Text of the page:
5. He served his military apprenticeship in Britain to the satisfaction of Suetonius Paullinus, a painstaking and judicious officer, who, to test his merits, selected him to share his tent. Without the recklessness with which young men often make the profession of arms a mere pastime, and without indolence, he never availed himself of his tribune's rank or his inexperience to procure enjoyment or to escape from duty. He sought to make himself acquainted with the province and known to the army; he would learn from the skilful, and keep pace with the bravest, would attempt nothing for display, would avoid nothing from fear, and would be at once careful and vigilant.
Never indeed had Britain been more excited, or in a more critical condition. Veteran soldiers had been massacred, colonies burnt, armies cut off. The struggle was then for safety; it was soon to be for victory. And though all this was conducted under the leadership and direction of another, though the final issue and the glory of having won back the province belonged to the general, yet skill, experience, and ambition were acquired by the young officer. His soul too was penetrated with the desire of warlike renown, a sentiment unwelcome to an age which put a sinister construction on eminent merit, and made glory as perilous as infamy.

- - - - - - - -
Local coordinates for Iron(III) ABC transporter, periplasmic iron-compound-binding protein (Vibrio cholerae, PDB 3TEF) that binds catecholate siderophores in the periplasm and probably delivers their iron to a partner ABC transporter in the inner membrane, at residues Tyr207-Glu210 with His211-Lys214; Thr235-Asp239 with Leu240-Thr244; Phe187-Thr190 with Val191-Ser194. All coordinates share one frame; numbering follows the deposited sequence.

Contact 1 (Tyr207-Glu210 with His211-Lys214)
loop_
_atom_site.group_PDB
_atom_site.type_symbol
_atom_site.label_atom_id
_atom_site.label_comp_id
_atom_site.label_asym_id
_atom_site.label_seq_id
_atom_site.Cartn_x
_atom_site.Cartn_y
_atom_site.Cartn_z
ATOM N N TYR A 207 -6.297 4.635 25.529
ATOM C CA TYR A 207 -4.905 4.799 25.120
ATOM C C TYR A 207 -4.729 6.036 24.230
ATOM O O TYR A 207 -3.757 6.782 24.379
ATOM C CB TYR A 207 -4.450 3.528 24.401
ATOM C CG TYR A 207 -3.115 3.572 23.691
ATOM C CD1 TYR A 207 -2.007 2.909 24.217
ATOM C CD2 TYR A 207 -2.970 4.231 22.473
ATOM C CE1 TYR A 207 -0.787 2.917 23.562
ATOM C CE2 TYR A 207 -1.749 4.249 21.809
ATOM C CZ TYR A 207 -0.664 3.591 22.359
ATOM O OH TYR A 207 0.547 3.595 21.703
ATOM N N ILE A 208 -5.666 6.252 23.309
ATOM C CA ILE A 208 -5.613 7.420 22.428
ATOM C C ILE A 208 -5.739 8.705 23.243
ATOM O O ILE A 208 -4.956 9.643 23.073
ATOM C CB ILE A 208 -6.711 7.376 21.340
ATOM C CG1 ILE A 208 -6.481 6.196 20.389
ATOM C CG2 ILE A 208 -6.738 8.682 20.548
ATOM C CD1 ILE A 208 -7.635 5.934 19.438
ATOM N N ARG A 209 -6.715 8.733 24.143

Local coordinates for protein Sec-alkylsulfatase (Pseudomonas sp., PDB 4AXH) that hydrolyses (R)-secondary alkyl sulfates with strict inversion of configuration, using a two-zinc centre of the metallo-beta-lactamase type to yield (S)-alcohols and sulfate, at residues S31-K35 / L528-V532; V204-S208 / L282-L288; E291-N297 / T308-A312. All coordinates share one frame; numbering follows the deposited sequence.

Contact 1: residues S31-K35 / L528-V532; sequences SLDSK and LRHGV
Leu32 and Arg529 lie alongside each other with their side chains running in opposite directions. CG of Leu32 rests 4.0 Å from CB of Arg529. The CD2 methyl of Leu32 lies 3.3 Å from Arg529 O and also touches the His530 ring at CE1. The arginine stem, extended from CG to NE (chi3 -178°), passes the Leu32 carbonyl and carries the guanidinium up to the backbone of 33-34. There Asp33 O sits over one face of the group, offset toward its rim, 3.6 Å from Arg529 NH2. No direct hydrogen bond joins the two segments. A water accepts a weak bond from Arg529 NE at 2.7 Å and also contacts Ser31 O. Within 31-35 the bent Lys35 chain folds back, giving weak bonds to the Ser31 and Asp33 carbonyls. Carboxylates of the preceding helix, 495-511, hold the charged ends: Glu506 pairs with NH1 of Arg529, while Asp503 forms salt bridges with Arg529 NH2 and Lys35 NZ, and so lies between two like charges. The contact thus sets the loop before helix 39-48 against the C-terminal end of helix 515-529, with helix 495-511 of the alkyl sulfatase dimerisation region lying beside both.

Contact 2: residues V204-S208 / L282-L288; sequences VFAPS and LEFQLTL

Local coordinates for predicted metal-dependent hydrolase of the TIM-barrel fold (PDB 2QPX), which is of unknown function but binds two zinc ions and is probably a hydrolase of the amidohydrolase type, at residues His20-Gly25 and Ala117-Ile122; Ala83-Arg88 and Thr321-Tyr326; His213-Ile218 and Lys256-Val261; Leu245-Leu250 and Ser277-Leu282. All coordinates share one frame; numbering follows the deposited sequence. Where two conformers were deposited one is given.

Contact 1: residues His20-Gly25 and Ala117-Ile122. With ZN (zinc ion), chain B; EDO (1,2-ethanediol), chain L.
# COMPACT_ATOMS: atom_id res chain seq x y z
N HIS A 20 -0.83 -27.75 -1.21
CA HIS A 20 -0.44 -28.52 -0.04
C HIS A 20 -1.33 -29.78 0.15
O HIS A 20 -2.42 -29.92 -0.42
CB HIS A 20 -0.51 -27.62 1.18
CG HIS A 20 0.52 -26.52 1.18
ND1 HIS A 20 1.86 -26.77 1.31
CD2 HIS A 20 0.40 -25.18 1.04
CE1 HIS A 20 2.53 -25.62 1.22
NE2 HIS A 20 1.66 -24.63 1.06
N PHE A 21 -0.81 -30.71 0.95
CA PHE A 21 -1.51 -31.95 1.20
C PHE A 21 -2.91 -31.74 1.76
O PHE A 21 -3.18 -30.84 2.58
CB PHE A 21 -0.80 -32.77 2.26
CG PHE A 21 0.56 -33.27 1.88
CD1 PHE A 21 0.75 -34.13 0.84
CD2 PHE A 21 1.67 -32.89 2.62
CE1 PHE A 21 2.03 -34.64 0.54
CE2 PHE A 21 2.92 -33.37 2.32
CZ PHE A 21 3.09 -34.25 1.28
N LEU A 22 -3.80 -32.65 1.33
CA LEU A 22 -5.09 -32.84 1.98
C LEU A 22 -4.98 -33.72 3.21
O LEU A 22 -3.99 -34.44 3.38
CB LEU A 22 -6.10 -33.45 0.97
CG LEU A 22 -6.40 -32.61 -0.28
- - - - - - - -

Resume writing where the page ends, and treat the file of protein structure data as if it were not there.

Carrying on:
|5. Prima castrorum rudimenta in Britannia Suetonio Paulino, diligenti ac moderato duci, adprobavit, electus quem contubernio aestimaret. Nec Agricola licenter, more iuvenum qui militiam in lasciviam vertunt, neque segniter ad voluptates et commeatus titulum tribunatus et inscitiam rettulit: sed noscere provinciam, nosci exercitui, discere a peritis, sequi optimos, nihil adpetere in iactationem, nihil ob formidinem recusare, simulque et anxius et intentus agere. Non sane alias exercitatior magisque in ambiguo Britannia fuit: trucidati veterani, incensae coloniae, intercepti exercitus; tum de salute, mox de victoria certavere. Quae cuncta etsi consiliis ductuque alterius agebantur, ac summa rerum et recuperatae provinciae gloria in ducem cessit, artem et usum et stimulos addidere iuveni, intravitque animum militaris gloriae cupido, ingrata temporibus quibus sinistra erga eminentis interpretatio nec minus periculum ex magna fama quam ex mala.|